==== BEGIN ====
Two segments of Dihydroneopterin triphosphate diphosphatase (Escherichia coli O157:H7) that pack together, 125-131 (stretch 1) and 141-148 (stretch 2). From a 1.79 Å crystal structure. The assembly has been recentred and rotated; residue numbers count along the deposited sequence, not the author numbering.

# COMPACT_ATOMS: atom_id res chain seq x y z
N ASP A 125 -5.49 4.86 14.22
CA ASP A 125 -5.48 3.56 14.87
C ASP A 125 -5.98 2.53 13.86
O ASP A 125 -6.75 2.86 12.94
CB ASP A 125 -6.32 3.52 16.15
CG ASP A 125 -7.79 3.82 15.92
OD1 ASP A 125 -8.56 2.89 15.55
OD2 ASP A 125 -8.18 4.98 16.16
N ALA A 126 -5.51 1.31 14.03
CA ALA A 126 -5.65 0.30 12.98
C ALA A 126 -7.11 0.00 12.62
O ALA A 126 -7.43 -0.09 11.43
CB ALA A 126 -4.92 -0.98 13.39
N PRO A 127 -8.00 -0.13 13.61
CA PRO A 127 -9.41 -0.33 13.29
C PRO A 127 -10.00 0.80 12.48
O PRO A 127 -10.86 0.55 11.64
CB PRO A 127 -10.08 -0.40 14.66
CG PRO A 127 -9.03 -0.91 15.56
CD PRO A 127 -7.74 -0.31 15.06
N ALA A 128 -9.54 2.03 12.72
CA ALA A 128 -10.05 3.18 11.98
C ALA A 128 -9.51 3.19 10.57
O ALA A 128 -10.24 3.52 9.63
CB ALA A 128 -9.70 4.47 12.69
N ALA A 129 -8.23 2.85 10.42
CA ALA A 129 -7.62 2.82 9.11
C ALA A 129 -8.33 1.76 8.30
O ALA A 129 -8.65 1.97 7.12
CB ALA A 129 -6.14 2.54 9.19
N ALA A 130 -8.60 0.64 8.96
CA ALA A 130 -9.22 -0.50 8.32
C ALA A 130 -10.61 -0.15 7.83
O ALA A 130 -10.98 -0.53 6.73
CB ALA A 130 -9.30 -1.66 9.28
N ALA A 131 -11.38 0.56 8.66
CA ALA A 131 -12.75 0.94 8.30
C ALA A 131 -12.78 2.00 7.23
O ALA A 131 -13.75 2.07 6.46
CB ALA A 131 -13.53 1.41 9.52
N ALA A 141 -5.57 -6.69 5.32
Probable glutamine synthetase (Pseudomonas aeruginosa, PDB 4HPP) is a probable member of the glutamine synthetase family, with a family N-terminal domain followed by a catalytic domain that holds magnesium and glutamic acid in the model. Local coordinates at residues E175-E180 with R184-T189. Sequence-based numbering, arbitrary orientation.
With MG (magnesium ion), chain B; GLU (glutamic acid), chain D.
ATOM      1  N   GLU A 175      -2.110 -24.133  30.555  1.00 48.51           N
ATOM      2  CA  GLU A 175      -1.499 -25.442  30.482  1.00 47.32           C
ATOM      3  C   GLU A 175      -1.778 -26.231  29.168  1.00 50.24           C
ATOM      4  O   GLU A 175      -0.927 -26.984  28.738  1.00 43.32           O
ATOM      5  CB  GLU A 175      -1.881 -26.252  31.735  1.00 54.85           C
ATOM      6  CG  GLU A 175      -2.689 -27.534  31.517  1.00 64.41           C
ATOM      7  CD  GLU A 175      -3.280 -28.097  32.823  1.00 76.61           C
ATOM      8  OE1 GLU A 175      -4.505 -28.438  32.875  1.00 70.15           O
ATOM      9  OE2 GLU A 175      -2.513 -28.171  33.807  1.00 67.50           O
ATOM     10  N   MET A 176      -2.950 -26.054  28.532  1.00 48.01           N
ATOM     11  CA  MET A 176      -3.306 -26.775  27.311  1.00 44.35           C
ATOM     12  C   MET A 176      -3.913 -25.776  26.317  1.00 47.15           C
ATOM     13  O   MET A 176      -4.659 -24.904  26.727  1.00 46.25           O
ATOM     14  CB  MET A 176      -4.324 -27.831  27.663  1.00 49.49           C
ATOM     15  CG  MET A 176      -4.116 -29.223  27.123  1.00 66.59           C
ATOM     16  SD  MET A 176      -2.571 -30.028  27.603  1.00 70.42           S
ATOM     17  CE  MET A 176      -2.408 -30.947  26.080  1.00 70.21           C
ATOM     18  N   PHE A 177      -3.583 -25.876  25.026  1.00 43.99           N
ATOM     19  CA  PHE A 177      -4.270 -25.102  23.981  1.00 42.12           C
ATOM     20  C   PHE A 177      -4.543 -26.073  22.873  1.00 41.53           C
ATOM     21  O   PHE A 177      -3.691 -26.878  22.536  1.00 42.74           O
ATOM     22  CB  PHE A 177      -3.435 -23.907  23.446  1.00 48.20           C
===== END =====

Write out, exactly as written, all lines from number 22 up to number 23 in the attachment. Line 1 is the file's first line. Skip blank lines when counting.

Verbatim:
CD PRO A 127 -7.74 -0.31 15.06
N ALA A 128 -9.54 2.03 12.72